Mais non! Don't overlook the importance of wine - with or without a meal.

According to the print edition article, the author economized by foregoing a glass of wine with his duck confit.  Consuming duck confit without a robust Burgundian red is an affront to la gloire.  Under French law, this is grounds for immediate deportation.  The ETs are firmly behind the French on this.  Duck confit with a good wine is a profound experience that shouldn’t be trifled with.

Set aside your found euros to see the Louvre

Next, he chose a beer over admission to the Louvre.  Brew vs. Louvre is crazy.  The ETs recommend batting eyelashes at an affluent fellow patron so he buys the beer in exchange for pleasant conversation.  Problem solved!

Fluffy-haired Nurse salutes Louis XIV in the courtyard of the Musee Carnavalet

To the author’s credit, he did visit the free Musée Carnavalet which is a true gem.  Set in the former home of prodigious 17th c.  letter-writer Mme. de Sévigné, this museum brings the history of Paris to life, and makes a lovely day in the Marais when combined with the nearby Musee Picasso.  This reminds us that the Carnavalet re-creates Proust’s bedroom with the actual furnishings, and we must regale the Readership with a post on this at a later date.

Then he attended a free organ concert (good idea) yet he doesn’t care for organ music.  By ET standards, it is bad planning to spend precious Paris time doing something you don’t like.  But for those of you who enjoy music, many churches host free concerts in exquisite settings. Check event publications like Pariscope for schedules.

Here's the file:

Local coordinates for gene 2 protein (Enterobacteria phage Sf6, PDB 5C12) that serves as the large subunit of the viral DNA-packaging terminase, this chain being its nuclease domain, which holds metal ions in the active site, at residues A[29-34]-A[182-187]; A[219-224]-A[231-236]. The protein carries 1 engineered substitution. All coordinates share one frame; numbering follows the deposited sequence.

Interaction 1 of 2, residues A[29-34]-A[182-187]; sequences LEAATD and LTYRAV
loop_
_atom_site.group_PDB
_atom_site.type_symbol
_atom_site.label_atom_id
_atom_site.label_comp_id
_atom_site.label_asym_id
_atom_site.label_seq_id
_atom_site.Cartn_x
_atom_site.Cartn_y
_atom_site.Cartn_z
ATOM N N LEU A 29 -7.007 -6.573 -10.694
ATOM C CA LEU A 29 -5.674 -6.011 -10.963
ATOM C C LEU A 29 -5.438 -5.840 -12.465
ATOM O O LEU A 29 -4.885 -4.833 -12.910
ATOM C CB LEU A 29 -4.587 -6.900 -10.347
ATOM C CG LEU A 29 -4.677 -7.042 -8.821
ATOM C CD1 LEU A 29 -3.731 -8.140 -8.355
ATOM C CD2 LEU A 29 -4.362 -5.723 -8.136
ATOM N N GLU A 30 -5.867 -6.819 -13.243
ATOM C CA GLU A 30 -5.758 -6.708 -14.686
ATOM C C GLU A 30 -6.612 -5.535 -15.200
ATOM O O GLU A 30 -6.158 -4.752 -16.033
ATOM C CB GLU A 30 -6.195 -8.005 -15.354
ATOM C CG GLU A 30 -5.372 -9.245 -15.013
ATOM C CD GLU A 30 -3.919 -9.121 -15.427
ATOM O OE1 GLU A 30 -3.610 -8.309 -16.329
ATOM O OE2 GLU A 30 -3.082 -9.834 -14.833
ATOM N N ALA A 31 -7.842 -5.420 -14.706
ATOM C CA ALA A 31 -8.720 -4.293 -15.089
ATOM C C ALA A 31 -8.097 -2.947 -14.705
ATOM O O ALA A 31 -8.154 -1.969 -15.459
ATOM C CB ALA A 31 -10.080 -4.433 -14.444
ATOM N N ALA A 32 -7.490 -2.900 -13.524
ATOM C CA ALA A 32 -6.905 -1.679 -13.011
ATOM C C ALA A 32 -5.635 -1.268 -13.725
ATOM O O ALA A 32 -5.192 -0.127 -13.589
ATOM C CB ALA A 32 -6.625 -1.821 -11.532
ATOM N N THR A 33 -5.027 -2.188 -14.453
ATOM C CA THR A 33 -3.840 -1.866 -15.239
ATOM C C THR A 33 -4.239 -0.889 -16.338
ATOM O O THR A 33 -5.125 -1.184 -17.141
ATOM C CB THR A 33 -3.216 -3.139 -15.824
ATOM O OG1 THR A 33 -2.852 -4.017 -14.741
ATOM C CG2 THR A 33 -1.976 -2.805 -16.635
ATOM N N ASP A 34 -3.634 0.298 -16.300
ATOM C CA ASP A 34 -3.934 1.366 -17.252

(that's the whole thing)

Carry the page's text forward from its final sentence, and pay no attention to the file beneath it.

Nurse demonstrates the art of chocolat chaud at Angelinas. Photo by Associate ET Joanne Felzer

The upshot, dear Readership, is to plan carefully and take enough money.  This is not a city for self-denial – nor is it necessary.   The ETs don’t stay at the George V or shop at Harry Winston – and you don’t have to either!  No matter where you check in, the Seine is still the Seine.

Read the follow-up post here

Take in the view for free! Another fine photo by Felzer.

Entre nous: An affordable feast at Le Felteu

January 26, 2011

Welcome to Le Felteu. The ETs were surprised at what they found behind this rough facade. Photo: Panifers.blogspot.com

The Experienced Travelers take heart that Parisian dining isn’t all “oh la la” and chi-chi.  Casual, affordable meals abound.  You just need a knowledgable friend to whisper a coveted address, and your evening will be made. Thanks to a friend of Nurse’s, we got insider access to Le Felteu in the Marais.  Two years later, the memory is fresh and we’re still full.  Judging from recent online reviews, the secret is out.

The ETs were unprepared for what they found;   A neighborhood bar and grill serving excellent food under the direction of a French Harley-guy named Jerry.  The dining room décor of faded wallpaper and decorative plates was more “early VFW post” than Parisian bistro.  But we sensed a happy camaraderie among the banquettes and everything smelled awfully good.

In record time, the blackboard arrived listing the day’s menu. I ordered the house specialty – lamb – and Nurse seized the opportunity to have strange parts and organs in sauce.  The dining room buzzed with animated discussion while waiters effortlessly moved between crowded tables with corkscrews, bottles and plates.  Le Felteu was looking like a good bet.